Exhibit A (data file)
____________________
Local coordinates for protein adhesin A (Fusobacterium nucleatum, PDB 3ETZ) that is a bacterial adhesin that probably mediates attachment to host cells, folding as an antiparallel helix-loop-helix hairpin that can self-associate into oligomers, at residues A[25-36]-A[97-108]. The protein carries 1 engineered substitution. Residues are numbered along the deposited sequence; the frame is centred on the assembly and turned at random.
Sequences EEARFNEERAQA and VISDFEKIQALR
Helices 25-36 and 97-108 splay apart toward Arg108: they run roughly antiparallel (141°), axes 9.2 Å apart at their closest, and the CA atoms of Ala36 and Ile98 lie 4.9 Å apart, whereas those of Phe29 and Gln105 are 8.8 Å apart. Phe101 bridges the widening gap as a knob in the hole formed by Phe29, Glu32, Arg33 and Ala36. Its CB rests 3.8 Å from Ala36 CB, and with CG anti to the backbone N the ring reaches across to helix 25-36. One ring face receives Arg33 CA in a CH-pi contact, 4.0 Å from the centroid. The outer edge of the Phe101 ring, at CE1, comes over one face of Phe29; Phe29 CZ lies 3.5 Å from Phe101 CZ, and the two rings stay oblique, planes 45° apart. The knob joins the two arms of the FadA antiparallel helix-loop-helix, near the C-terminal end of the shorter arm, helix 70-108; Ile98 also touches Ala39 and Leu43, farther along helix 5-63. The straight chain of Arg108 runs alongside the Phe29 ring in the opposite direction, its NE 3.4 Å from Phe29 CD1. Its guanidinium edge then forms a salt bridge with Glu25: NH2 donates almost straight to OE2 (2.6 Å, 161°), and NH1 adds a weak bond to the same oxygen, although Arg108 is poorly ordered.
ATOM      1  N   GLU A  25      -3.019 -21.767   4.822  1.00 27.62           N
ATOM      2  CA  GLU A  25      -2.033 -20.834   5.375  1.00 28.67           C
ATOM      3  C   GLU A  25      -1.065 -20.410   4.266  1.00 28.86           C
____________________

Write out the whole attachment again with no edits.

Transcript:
Local coordinates for protein adhesin A (Fusobacterium nucleatum, PDB 3ETZ) that is a bacterial adhesin that probably mediates attachment to host cells, folding as an antiparallel helix-loop-helix hairpin that can self-associate into oligomers, at residues A[25-36]-A[97-108]. The protein carries 1 engineered substitution. Residues are numbered along the deposited sequence; the frame is centred on the assembly and turned at random.
Sequences EEARFNEERAQA and VISDFEKIQALR
Helices 25-36 and 97-108 splay apart toward Arg108: they run roughly antiparallel (141°), axes 9.2 Å apart at their closest, and the CA atoms of Ala36 and Ile98 lie 4.9 Å apart, whereas those of Phe29 and Gln105 are 8.8 Å apart. Phe101 bridges the widening gap as a knob in the hole formed by Phe29, Glu32, Arg33 and Ala36. Its CB rests 3.8 Å from Ala36 CB, and with CG anti to the backbone N the ring reaches across to helix 25-36. One ring face receives Arg33 CA in a CH-pi contact, 4.0 Å from the centroid. The outer edge of the Phe101 ring, at CE1, comes over one face of Phe29; Phe29 CZ lies 3.5 Å from Phe101 CZ, and the two rings stay oblique, planes 45° apart. The knob joins the two arms of the FadA antiparallel helix-loop-helix, near the C-terminal end of the shorter arm, helix 70-108; Ile98 also touches Ala39 and Leu43, farther along helix 5-63. The straight chain of Arg108 runs alongside the Phe29 ring in the opposite direction, its NE 3.4 Å from Phe29 CD1. Its guanidinium edge then forms a salt bridge with Glu25: NH2 donates almost straight to OE2 (2.6 Å, 161°), and NH1 adds a weak bond to the same oxygen, although Arg108 is poorly ordered.
ATOM      1  N   GLU A  25      -3.019 -21.767   4.822  1.00 27.62           N
ATOM      2  CA  GLU A  25      -2.033 -20.834   5.375  1.00 28.67           C
ATOM      3  C   GLU A  25      -1.065 -20.410   4.266  1.00 28.86           C